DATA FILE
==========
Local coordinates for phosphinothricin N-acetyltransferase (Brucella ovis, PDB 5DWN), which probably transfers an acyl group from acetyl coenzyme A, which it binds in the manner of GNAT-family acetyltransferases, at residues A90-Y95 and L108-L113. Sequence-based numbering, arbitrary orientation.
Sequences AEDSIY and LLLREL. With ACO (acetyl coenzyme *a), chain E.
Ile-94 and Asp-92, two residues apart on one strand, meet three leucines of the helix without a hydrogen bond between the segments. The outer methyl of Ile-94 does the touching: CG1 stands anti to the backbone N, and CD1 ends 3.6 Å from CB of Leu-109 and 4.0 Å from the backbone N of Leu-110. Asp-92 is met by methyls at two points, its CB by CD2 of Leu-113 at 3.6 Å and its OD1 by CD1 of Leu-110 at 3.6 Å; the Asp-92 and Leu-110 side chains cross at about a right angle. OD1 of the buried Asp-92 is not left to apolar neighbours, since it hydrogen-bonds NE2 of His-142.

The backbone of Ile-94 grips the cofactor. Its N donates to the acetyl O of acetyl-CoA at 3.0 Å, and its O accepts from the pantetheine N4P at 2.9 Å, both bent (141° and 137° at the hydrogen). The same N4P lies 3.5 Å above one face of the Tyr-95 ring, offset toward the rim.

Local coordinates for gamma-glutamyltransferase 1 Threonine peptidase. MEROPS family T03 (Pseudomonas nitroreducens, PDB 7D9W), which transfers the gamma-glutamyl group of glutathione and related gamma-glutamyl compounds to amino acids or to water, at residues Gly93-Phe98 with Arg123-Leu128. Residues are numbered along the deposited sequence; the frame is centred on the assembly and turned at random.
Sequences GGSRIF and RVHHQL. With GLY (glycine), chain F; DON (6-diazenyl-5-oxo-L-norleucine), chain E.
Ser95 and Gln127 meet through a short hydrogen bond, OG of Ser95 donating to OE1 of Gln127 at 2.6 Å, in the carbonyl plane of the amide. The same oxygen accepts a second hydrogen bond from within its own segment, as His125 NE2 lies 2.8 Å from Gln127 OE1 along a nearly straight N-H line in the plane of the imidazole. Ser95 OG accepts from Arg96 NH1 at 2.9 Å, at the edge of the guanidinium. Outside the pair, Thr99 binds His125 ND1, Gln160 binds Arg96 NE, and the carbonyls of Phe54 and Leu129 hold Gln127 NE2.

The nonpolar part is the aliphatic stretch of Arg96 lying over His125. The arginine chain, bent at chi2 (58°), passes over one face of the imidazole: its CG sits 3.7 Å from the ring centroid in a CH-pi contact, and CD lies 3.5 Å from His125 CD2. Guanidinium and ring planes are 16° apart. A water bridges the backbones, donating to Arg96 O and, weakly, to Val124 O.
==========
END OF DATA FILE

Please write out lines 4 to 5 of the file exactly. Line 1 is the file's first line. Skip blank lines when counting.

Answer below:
The backbone of Ile-94 grips the cofactor. Its N donates to the acetyl O of acetyl-CoA at 3.0 Å, and its O accepts from the pantetheine N4P at 2.9 Å, both bent (141° and 137° at the hydrogen). The same N4P lies 3.5 Å above one face of the Tyr-95 ring, offset toward the rim.

Local coordinates for gamma-glutamyltransferase 1 Threonine peptidase. MEROPS family T03 (Pseudomonas nitroreducens, PDB 7D9W), which transfers the gamma-glutamyl group of glutathione and related gamma-glutamyl compounds to amino acids or to water, at residues Gly93-Phe98 with Arg123-Leu128. Residues are numbered along the deposited sequence; the frame is centred on the assembly and turned at random.